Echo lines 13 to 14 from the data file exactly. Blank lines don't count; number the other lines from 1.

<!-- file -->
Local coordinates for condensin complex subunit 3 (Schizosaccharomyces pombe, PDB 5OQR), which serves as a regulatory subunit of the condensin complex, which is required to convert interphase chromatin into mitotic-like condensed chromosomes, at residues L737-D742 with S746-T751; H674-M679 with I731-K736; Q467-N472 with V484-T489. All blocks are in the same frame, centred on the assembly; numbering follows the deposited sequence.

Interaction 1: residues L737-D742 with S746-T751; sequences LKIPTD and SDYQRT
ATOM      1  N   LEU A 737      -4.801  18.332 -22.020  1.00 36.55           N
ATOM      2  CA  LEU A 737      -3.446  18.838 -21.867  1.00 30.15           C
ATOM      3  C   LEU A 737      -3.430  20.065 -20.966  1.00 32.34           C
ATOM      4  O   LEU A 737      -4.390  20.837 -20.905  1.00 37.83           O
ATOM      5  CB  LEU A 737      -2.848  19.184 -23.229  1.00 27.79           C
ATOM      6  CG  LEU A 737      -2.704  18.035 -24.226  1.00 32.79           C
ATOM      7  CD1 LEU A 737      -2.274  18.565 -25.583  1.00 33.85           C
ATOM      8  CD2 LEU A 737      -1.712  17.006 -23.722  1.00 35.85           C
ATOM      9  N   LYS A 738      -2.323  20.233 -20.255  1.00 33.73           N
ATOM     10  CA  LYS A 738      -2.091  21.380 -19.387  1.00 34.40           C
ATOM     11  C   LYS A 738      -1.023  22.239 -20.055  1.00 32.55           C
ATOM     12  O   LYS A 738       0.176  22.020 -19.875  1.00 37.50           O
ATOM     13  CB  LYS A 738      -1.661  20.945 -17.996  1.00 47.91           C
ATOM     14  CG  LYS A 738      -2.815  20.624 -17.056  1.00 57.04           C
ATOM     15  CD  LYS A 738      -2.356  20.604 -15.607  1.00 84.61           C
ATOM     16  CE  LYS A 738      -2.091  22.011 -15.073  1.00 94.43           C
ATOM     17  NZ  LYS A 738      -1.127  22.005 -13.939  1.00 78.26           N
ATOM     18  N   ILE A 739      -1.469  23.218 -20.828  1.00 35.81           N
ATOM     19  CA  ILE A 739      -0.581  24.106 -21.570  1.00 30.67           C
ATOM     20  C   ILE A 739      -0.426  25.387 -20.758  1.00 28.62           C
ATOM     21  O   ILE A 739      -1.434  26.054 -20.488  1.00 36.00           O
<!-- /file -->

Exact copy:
ATOM     11  C   LYS A 738      -1.023  22.239 -20.055  1.00 32.55           C
ATOM     12  O   LYS A 738       0.176  22.020 -19.875  1.00 37.50           O